Art by Christine Nelson
Tutoring a Spanish 152 student this semester, I realize how much I’ve forgotten — and how much I surprisingly remember — since completing my Hispanic Studies degree last spring.
I sometimes won’t immediately remember simple things, like the third-person plural preterite endings for verbs, but other things that I never realized I knew will come back to me without hesitation, like the Spanish word for disco.
But reading and speaking the language regularly again has brought back more for me than simple vocabulary and basic grammar rules.
I decided to pursue Spanish as a child because I wanted to better understand my family’s Hispanic culture. My mom’s side of the family is Spanish by blood and Mexican by culture. They called me “Güera”, meaning “white blonde girl,” when I was little, and I wore the name proudly. I resolved to learn the language, and I studied Spanish from kindergarten through senior year of high school.
By the end of high school, I was discouraged by my lack of progress, and I gave up on Spanish altogether. So by the time I arrived at Pepperdine, I had declared a Journalism major and only considered declaring a Spanish minor because I wanted a good excuse to study abroad in Buenos Aires.
But during my first semester in my first college-level Spanish class, I fell in love again with the language. I felt again the intense draw toward Spanish that I had felt as a child. This time, however, it was less to feel connected to long-gone relatives and more to open up doors to relationships and ministries that I wouldn’t be able to do otherwise. My heart grew for Latin America, even though I had never been there, and God nudged me to go there for long-term missionary work.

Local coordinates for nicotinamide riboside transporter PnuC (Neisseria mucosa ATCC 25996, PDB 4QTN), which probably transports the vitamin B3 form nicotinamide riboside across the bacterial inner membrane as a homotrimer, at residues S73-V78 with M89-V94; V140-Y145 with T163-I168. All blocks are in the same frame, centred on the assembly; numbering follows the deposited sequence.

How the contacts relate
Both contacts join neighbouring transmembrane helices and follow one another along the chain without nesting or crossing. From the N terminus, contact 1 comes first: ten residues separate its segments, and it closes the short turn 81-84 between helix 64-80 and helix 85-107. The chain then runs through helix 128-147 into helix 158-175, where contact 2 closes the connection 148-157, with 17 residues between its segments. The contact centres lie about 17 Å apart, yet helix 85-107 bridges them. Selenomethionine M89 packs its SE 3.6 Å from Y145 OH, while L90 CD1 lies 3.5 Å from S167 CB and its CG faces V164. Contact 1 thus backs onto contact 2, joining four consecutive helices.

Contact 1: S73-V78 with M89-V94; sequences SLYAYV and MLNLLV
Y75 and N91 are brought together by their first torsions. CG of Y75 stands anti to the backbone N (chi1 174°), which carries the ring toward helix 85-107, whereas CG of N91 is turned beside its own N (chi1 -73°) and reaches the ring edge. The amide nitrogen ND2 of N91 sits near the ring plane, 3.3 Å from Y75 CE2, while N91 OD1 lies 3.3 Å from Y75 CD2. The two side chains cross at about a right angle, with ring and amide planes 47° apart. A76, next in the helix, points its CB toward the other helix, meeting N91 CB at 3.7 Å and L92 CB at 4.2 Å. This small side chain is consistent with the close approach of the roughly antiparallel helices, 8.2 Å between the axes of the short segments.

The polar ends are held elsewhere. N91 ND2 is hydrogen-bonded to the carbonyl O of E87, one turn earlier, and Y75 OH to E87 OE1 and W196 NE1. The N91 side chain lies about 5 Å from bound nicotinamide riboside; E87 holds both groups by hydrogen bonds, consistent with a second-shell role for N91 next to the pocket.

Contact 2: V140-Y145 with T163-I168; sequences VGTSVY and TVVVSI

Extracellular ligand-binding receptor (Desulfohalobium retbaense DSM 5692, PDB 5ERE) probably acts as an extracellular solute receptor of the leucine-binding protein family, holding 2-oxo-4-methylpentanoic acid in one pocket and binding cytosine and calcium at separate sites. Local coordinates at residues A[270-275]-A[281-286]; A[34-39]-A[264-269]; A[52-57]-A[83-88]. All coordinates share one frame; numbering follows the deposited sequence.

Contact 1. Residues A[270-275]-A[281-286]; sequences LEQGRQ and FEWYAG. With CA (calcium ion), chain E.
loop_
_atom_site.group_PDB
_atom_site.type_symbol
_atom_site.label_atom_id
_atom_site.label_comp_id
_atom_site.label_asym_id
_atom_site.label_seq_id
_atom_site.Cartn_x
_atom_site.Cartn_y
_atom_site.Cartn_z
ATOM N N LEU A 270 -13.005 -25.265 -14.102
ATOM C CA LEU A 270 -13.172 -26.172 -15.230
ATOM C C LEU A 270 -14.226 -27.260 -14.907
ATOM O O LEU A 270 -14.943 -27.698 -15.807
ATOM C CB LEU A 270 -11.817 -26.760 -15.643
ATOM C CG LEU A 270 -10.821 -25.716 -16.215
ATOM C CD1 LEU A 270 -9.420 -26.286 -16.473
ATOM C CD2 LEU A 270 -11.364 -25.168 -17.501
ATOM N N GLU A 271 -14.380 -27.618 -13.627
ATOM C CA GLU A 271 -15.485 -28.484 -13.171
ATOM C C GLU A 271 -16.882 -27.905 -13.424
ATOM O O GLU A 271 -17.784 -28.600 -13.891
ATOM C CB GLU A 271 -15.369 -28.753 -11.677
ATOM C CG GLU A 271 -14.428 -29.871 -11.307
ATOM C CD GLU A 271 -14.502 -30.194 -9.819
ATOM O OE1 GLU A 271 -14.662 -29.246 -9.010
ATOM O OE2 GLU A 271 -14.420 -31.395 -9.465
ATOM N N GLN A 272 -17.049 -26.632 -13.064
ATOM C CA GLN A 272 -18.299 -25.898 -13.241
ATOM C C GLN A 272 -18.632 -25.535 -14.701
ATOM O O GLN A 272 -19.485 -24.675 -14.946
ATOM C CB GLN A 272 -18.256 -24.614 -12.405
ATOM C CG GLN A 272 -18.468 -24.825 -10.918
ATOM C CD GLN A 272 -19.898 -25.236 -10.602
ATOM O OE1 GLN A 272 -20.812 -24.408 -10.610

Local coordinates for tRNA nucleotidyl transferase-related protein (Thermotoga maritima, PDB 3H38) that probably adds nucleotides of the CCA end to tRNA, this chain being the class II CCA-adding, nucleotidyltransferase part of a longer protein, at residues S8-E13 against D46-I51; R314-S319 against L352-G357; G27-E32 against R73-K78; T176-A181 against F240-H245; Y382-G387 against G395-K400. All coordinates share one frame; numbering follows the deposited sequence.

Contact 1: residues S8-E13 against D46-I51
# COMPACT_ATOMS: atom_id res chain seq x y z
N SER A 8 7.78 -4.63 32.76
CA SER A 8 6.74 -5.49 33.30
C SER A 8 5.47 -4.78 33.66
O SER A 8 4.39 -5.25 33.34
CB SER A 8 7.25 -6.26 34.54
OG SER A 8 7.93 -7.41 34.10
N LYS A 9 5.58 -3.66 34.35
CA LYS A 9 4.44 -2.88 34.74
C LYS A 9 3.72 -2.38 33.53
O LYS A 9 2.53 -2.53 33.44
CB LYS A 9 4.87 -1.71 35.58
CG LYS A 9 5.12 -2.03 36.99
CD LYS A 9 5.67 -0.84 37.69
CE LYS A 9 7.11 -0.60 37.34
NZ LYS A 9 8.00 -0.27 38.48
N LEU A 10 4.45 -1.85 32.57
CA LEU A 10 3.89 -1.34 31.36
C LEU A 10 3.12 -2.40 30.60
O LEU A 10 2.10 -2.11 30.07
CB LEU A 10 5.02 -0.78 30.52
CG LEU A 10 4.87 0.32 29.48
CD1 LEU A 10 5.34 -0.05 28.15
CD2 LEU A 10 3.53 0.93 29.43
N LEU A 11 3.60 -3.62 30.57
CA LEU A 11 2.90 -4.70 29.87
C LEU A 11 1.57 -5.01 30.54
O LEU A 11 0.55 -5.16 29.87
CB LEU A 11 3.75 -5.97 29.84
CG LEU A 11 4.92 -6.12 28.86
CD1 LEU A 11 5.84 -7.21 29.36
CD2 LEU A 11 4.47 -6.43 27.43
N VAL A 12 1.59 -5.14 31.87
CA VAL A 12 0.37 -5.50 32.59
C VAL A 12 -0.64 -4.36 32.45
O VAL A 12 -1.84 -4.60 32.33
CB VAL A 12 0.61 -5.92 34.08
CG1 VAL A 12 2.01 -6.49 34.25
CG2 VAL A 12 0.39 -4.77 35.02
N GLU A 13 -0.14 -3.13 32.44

I pursued a second major in Hispanic Studies with this goal always at the forefront of my mind. I had to discipline myself to practice constantly and to be OK with making public mistakes. I had to commit to being vulnerable and stumbling through conversations with strangers who spoke Spanish fluently. I learned practical, human things that I couldn’t have taught myself from a textbook, like patience and humility.
After graduating last spring, I decided to pursue an MA in Religion, because I wanted to better prepare for the work in Latin America to which God is calling me.
But until this semester, when I finally started letting the beautiful Spanish words roll off my tongue and through my lips again, I had temporarily lost sight of that goal. I am (and love) pursuing a Religion degree for many reasons, but it is too easy sometimes to allow myself to become so absorbed in the day-to-day work required of me that I forget where I’m going and why I’m on the path.
It is good to remember what set it all in motion in the first place: understanding and loving God’s people.
Follow Falon Opsahl on Twitter: @FalonOpsahl